A love story made the rounds of the Web in 2010, and it is worth retelling. Like all storks, Rodan and Malena had mated for life. In 1993 a hunter shot one of Malena’s wings. Thanks to the kind care of Stjepan Vokic of the village of Brodski Varos in Croatia, Malena survived. But with her injured wing, she could no longer
As winter approached Rodan left on the 13,000 kilometer flight to Cape Town in South Africa. Through their long separation, Vokic looked after Malena, hoping the spring migration would bring Rodan back to her.
When March came, Rodan arrived right on time, flying straight to the nest atop Stjepan Vokic’s home, the nest where Malena was awaiting his return. Over the summer they raised a family of chicks. Rodan was an attentive father, and when fall came he led the young birds south to Cape Town.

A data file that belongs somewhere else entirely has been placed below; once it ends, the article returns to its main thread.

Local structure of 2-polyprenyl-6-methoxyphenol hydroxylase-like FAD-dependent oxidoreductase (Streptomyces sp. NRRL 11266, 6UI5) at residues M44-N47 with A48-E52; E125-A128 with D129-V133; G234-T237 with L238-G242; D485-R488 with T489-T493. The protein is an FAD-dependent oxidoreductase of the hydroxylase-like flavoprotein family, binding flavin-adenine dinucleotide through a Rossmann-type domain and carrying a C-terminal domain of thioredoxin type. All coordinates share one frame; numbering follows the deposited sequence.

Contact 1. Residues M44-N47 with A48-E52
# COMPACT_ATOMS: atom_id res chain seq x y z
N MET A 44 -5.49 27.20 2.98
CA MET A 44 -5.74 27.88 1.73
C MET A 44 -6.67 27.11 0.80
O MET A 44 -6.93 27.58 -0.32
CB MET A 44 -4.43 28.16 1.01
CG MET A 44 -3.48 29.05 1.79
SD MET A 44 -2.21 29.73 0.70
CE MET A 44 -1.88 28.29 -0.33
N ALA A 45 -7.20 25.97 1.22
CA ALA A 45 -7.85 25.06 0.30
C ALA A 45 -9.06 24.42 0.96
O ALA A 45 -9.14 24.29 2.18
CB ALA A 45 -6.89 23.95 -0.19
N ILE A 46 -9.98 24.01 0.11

A piece in the March 25, 2010 online issue of Croatian Times said Rodan had returned 17 years in a row and the two had parented 32 chicks. Stjepan said:
Every year, I worry that Rodan will not return safely to his Malena. I know many other storks return a few days later, but he knows he needs to return home because Malena is waiting for him.
Waiting for him as she now has for 20 years. The latest update I could find was in Croatian, which Google Translate struggled with a bit. But the March 2013 article in 24 Sata said Rodan had arrived in the nest of his beloved Malena at 10 a.m. on Good Friday, faithful as always.
Their long and long-distance relationship gives me hope, not just because it is a touching story but because the two birds are a reminder of how much we can learn from our non-human relatives when we take the time to get to know them.
Dalje.com has the best photographs of the stork pair.